Week 11 – Peer Review

I think that both The Social Text and Sokal are complicit in the degradation of scientific principles.  That is a harsh statement I should explain, both parties had the best interest at heart: The Social Text providing an outlet for scientific exchange to help foster creativity and inspiration for further research, where as Sokal wanted to address bias and non-regulation over scientific publications. Does their intent justify the impact that they had?

 

Sokal was right in voicing a concern over practices which he felt were inappropriate, and pushing for the principal of more objective scientific rigor, he could have gone about it in a more diplomatic way. Instead of explaining that his article was a farce through another publication he could have spoken to The Social Text directly after being published. In addition, he himself did not follow the scientific method by submitting the article to another peer reviewed journal as a control, a point which was raised in class. I might understand if the incident has occurred in present day where information is so widely accessibly (thanks to the internet) any may not be scrutinized for it’s validity or source.

 

The Social Text is also at fault for it’s practices in the way it published materials. I don’t believe that any material should be openly accepted without first having gone through some sort of review. Allowing for external input would do nothing but strengthen the credibility of the journals and of the articles published within, and decreases the pitfall of becoming self referential. Perhaps they were just naive and to some extent were being taking advantage of by those who chose to publish with them. They accepted Sokal’s work based on his academic standing and had no reason to question is integrity or motives.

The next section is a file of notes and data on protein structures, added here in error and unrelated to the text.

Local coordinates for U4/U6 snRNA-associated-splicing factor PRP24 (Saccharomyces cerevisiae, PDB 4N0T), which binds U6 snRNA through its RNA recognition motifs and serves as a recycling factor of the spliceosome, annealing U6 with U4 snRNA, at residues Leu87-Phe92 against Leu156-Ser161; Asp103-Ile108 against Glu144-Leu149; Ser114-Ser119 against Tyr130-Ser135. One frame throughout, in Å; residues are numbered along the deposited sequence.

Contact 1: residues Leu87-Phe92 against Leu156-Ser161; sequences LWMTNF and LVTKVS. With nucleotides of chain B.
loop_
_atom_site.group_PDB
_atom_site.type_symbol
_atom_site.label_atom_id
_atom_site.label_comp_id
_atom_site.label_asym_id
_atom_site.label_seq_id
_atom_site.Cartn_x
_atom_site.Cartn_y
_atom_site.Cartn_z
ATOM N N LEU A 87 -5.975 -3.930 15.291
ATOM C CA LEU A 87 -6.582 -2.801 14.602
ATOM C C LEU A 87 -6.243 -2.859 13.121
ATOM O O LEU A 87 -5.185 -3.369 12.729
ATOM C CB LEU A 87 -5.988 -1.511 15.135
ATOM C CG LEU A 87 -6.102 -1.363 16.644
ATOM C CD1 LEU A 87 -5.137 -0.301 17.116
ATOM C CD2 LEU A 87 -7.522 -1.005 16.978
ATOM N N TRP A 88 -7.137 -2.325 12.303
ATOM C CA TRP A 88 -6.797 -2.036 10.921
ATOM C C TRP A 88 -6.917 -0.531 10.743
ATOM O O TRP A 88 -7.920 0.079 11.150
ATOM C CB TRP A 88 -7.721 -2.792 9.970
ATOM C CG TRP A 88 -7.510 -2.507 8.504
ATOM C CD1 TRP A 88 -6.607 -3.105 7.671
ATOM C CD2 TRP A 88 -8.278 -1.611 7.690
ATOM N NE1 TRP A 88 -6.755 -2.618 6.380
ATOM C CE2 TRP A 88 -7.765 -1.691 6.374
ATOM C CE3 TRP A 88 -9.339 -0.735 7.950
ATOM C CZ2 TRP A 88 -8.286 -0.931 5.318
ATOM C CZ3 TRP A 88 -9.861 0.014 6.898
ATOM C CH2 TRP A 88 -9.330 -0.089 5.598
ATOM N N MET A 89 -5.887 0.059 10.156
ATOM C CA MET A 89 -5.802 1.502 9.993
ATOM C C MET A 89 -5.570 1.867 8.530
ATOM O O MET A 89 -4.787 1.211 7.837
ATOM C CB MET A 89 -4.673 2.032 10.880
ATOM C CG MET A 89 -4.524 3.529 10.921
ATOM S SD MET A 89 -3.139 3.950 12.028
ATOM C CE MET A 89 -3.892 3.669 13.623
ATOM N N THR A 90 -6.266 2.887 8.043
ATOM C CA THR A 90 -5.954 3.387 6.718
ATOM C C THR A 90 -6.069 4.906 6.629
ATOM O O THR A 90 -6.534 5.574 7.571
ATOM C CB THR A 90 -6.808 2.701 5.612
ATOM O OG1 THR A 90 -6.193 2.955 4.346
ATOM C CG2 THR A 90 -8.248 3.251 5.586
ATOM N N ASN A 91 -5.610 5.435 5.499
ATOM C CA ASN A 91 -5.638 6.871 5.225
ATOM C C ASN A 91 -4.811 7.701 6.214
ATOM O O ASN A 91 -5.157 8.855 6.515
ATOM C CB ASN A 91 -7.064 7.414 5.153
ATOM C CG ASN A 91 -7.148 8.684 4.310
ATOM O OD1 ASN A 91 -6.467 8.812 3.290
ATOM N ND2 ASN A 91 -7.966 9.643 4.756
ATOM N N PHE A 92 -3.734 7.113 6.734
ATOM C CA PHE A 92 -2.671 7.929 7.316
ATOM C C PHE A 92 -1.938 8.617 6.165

I think it is good to questions what is presented to us, to not hold one idea as an absolute truth while humoring others. When using the scientific method, you come up with an idea and then immediately try to prove that it wrong, the null hypothesis, before coming to the conclusion that it may be right. (I may be paraphrasing Richard Dawkins but I cannot recall a source).

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